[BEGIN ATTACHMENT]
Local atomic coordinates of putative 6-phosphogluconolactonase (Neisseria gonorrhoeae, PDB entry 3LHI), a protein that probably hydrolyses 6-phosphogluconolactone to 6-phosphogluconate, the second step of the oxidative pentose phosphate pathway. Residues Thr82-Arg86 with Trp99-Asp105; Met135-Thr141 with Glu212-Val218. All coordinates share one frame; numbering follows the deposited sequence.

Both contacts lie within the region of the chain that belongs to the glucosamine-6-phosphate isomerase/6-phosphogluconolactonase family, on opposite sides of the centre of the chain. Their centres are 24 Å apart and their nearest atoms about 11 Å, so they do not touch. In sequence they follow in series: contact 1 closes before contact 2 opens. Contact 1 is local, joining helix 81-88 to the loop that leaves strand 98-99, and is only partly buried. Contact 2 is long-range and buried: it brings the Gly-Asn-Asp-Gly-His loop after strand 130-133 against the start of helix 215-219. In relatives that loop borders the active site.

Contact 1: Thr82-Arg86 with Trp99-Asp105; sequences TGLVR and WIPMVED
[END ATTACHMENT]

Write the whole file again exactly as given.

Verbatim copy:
Local atomic coordinates of putative 6-phosphogluconolactonase (Neisseria gonorrhoeae, PDB entry 3LHI), a protein that probably hydrolyses 6-phosphogluconolactone to 6-phosphogluconate, the second step of the oxidative pentose phosphate pathway. Residues Thr82-Arg86 with Trp99-Asp105; Met135-Thr141 with Glu212-Val218. All coordinates share one frame; numbering follows the deposited sequence.

Both contacts lie within the region of the chain that belongs to the glucosamine-6-phosphate isomerase/6-phosphogluconolactonase family, on opposite sides of the centre of the chain. Their centres are 24 Å apart and their nearest atoms about 11 Å, so they do not touch. In sequence they follow in series: contact 1 closes before contact 2 opens. Contact 1 is local, joining helix 81-88 to the loop that leaves strand 98-99, and is only partly buried. Contact 2 is long-range and buried: it brings the Gly-Asn-Asp-Gly-His loop after strand 130-133 against the start of helix 215-219. In relatives that loop borders the active site.

Contact 1: Thr82-Arg86 with Trp99-Asp105; sequences TGLVR and WIPMVED